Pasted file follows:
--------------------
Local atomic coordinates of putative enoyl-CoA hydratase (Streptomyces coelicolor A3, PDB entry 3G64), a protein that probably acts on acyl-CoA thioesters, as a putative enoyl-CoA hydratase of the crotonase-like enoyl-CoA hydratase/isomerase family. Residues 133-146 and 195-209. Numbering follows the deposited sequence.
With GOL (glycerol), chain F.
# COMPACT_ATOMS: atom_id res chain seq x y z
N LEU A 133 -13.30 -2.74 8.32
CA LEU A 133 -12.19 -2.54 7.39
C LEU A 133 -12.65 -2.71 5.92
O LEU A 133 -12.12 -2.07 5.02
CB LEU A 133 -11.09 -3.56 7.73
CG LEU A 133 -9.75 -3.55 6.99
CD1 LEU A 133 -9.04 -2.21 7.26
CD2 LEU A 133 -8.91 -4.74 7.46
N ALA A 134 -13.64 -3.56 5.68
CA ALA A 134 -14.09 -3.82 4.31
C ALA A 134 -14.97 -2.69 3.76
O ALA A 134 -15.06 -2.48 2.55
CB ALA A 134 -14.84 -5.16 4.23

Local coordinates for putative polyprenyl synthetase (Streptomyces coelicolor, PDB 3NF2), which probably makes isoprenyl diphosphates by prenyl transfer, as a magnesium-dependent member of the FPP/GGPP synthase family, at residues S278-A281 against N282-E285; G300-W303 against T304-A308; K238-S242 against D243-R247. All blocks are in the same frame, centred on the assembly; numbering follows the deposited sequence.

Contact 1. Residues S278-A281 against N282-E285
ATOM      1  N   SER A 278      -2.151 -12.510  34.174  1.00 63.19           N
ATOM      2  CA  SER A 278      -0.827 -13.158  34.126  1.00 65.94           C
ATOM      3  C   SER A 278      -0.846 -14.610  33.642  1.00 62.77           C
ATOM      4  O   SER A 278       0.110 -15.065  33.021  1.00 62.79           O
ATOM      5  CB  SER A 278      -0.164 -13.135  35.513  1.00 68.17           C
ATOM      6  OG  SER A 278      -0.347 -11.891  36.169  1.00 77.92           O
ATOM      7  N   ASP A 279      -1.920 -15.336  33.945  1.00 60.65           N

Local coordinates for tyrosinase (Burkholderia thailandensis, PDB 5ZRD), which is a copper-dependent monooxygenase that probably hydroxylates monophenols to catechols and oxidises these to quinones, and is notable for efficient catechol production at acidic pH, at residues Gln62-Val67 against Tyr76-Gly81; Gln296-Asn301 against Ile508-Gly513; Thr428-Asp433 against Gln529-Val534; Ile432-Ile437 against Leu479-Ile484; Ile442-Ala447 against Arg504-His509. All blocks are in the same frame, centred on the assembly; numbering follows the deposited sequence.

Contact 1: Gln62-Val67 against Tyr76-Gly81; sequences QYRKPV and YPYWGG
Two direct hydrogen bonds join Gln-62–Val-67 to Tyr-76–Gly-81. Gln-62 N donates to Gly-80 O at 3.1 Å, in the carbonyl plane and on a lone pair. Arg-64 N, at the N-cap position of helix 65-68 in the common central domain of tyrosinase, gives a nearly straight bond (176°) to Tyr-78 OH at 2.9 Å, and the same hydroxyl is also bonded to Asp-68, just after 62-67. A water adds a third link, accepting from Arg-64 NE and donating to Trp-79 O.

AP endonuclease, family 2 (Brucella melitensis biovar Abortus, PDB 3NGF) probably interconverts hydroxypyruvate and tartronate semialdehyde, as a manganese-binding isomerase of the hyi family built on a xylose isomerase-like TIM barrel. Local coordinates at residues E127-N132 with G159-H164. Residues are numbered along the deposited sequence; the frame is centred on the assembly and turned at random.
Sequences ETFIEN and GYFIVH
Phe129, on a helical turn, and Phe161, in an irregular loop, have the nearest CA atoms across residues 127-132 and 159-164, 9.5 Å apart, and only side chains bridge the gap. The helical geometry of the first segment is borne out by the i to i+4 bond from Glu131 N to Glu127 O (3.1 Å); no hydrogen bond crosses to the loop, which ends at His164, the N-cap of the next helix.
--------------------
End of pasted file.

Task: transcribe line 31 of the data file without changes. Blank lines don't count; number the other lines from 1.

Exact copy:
Phe129, on a helical turn, and Phe161, in an irregular loop, have the nearest CA atoms across residues 127-132 and 159-164, 9.5 Å apart, and only side chains bridge the gap. The helical geometry of the first segment is borne out by the i to i+4 bond from Glu131 N to Glu127 O (3.1 Å); no hydrogen bond crosses to the loop, which ends at His164, the N-cap of the next helix.